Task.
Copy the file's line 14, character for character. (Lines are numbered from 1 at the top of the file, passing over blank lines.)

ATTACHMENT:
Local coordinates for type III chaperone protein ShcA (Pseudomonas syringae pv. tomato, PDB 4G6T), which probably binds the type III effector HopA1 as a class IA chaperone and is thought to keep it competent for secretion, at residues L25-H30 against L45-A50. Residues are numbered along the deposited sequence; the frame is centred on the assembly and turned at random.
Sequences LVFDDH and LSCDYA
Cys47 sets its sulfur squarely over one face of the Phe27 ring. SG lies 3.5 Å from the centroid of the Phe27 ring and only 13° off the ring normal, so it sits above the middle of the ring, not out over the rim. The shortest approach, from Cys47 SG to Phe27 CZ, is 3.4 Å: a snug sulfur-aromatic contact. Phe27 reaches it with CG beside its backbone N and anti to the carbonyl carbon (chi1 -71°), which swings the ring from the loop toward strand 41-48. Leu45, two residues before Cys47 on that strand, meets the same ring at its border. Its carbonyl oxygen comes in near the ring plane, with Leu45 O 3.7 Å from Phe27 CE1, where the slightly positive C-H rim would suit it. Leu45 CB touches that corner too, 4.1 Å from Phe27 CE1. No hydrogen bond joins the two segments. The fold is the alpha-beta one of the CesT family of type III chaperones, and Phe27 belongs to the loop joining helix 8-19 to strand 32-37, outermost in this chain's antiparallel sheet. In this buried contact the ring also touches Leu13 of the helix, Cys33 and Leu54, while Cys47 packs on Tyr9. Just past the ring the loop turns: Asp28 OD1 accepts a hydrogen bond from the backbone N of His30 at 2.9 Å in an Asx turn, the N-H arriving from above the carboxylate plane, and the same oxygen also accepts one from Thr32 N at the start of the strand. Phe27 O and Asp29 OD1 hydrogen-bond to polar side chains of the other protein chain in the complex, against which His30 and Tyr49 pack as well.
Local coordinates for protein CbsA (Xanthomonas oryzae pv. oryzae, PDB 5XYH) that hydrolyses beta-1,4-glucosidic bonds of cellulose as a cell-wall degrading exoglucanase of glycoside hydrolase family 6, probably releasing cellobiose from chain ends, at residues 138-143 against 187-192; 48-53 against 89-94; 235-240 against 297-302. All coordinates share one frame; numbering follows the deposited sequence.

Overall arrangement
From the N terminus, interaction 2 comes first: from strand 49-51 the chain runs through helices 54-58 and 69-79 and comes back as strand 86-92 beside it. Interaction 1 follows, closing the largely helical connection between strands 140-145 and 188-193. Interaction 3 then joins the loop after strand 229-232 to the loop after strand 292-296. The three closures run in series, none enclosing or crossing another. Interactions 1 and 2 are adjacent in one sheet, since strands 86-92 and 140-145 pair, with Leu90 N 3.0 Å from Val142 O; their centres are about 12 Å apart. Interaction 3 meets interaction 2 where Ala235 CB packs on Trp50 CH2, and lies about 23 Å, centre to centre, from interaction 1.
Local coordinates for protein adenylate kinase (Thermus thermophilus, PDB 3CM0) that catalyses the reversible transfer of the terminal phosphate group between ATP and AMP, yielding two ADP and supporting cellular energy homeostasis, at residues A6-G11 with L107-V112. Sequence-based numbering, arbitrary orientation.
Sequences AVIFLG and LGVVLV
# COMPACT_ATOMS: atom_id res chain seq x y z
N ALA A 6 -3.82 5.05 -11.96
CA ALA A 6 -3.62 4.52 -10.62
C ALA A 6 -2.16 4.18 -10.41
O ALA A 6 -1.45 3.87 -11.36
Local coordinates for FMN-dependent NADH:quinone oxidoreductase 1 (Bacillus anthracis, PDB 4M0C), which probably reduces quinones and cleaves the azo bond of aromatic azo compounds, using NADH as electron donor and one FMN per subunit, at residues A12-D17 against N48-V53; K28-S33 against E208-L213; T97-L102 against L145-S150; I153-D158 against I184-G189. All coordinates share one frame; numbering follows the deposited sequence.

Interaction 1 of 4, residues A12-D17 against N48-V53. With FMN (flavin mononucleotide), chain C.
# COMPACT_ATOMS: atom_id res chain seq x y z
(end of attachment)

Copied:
Local coordinates for FMN-dependent NADH:quinone oxidoreductase 1 (Bacillus anthracis, PDB 4M0C), which probably reduces quinones and cleaves the azo bond of aromatic azo compounds, using NADH as electron donor and one FMN per subunit, at residues A12-D17 against N48-V53; K28-S33 against E208-L213; T97-L102 against L145-S150; I153-D158 against I184-G189. All coordinates share one frame; numbering follows the deposited sequence.